And the dan­ger of in­ad­e­quate reg­u­la­tion is not lim­ited to acute dis­as­ters. The ac­cu­mu­la­tion of toxic sub­stances from chem­i­cals ap­plied both in the field and in stor­age also con­trib­utes to the con­tin­u­ous de­cline in the qual­ity of our nat­u­ral en­vi­ron­ment – namely, our soil, wa­ter, and air.

More than 250 stud­ies have linked agro­chem­i­cals to sev­eral types of can­cers, in­clud­ing can­cers of the brain, breast, colon, liver, lungs, prostate, and thy­roid. Chil­dren, in par­tic­u­lar, seem to be sus­cep­ti­ble to the toxic ef­fects of pes­ti­cides: re­search shows that the in­creased in­ci­dence of child­hood leukemia and brain can­cer could be the re­sult of early ex­po­sure. And ex­po­sure to such chem­i­cals has been linked to a va­ri­ety of birth de­fects.

All of this paints a grim pic­ture of what could hap­pen in the US if the EPA's op­po­nents – who now in­clude the agency's direc­tor – get their way. In 2006 and 2007, the US used more than one bil­lion pounds of pes­ti­cides an­nu­ally – and that was with EPA reg­u­la­tions in place. With­out ad­e­quate reg­u­la­tion, those quan­ti­ties are likely to rise.

Of course, the US is not the only coun­try at risk from ex­ces­sive use of organophos­phates. While pes­ti­cide use in de­vel­op­ing coun­tries is much lower than in the US, data from the Food and Agri­cul­ture Or­ga­ni­za­tion of the United Na­tions (FAO) show a steady in­crease in coun­tries in Africa and Asia. Farm­ers in these re­gions are un­der­stand­ably look­ing for easy ways to re­duce crop losses and in­crease their in­come. And there are few reg­u­la­tions in place to stop them.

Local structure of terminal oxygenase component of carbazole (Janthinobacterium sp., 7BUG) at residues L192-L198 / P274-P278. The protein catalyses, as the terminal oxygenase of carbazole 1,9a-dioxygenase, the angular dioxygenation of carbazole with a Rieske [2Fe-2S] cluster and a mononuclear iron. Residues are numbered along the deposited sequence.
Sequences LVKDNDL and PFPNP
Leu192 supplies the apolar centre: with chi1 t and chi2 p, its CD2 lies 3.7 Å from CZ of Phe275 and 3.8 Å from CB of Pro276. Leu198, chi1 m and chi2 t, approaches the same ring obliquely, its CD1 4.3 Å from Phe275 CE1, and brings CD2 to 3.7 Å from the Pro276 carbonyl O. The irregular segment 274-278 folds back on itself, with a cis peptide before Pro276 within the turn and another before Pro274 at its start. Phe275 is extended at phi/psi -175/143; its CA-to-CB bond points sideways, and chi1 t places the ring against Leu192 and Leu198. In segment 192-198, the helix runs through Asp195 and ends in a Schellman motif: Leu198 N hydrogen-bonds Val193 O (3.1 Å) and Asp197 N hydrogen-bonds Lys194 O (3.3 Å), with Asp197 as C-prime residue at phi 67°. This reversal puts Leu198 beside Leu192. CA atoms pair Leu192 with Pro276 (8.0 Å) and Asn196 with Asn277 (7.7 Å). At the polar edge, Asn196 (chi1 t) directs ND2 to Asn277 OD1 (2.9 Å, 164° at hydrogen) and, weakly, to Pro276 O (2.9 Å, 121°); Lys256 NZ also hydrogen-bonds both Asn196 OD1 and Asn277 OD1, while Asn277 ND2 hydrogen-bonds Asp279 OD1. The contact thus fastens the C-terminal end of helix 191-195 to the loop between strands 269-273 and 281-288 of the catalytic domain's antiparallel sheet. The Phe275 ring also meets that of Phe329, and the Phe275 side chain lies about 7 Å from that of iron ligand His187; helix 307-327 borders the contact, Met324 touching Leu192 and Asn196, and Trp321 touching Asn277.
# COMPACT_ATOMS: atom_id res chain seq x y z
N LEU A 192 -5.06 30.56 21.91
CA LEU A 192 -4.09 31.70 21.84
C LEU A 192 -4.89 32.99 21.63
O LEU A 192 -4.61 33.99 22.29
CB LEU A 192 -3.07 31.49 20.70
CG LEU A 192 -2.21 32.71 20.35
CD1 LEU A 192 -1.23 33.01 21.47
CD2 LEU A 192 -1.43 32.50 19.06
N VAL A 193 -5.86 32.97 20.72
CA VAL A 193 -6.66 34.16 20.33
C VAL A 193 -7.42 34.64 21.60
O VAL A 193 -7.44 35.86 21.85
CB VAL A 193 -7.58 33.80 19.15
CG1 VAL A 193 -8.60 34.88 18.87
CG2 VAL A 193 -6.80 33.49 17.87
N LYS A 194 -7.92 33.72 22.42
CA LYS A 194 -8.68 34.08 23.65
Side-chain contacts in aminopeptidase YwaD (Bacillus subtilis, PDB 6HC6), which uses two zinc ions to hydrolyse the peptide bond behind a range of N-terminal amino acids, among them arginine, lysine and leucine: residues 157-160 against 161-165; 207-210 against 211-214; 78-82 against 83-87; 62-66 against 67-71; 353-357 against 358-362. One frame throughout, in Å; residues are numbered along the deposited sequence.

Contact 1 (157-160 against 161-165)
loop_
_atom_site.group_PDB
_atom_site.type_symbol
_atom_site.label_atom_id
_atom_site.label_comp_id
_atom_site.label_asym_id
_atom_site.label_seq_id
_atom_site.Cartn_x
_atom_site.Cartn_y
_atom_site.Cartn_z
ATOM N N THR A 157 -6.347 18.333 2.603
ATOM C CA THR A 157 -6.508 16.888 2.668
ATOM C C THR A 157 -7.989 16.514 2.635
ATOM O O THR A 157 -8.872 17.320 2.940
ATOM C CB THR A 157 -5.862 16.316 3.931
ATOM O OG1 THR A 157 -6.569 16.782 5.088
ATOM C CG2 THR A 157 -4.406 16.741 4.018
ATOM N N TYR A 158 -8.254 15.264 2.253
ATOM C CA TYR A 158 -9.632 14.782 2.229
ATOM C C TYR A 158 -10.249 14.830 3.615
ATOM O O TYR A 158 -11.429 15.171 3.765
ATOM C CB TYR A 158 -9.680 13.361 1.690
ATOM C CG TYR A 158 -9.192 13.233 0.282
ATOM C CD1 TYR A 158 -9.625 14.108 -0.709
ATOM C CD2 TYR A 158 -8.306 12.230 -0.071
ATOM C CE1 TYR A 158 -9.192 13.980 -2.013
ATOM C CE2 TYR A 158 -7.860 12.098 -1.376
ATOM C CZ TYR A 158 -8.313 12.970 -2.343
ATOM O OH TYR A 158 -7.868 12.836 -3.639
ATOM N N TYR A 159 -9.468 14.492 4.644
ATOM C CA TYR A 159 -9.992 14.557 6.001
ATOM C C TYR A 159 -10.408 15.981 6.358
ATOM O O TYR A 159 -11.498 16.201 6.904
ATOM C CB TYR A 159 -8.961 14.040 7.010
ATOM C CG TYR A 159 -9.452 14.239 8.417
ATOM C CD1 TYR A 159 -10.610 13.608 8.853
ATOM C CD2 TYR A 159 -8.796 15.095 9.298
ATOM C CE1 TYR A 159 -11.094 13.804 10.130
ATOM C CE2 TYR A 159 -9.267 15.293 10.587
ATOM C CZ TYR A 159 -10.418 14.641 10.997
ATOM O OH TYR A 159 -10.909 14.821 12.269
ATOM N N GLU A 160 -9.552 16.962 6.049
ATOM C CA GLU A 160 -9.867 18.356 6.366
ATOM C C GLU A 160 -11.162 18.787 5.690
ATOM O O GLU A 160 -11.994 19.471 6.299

In fact, the FAO re­ports that most pes­ti­cide-poi­son­ing cases oc­cur in de­vel­op­ing coun­tries, pre­cisely be­cause health stan­dards there tend to be in­ad­e­quate or non-ex­is­tent. The UN re­port found that only 35% of de­vel­op­ing coun­tries had reg­u­la­tory guid­ance on pes­ti­cide use, and all of them strug­gle with en­force­ment.

De­vel­op­ing coun­tries must im­ple­ment more ef­fec­tive mech­a­nisms for mon­i­tor­ing the agro­chem­i­cals that are in cir­cu­la­tion. They must also work to re­duce the use of toxic chem­i­cals to con­trol pests and in­crease yields, es­pe­cially by pro­mot­ing or­ganic al­ter­na­tives that do not pose wide­spread health and en­vi­ron­men­tal risks.

Such or­ganic meth­ods were used for cen­turies be­fore the ad­vent of mod­ern syn­thetic pes­ti­cides in the 1940s. For ex­am­ple, or­ganic ma­nure can help boost crop yields, as can biopes­ti­cides, de­rived from plants. Such nat­u­ral meth­ods, which are both ef­fec­tive and non-toxic, should be adopted not just in de­vel­op­ing coun­tries, but around the world.

Syn­thetic pes­ti­cides may have a place in help­ing to feed an in­creas­ingly hun­gry world, es­pe­cially in de­vel­op­ing coun­tries. But we must imag­ine how many un­nec­es­sary poi­son­ings and deaths will oc­cur un­less they are de­ployed with the ut­most care and re­straint. If Amer­i­cans can't imag­ine that, Pruitt's dream, if not re­con­sid­ered, will be­come their night­mare.

Pes­ti­cide be­ing sprayed in a farm

Direc­tor of US En­vi­ron­men­tal Pro­tec­tion Agency, Scott Pruit

Newspapers in English

Newspapers from Nigeria

© PressReader. All rights reserved.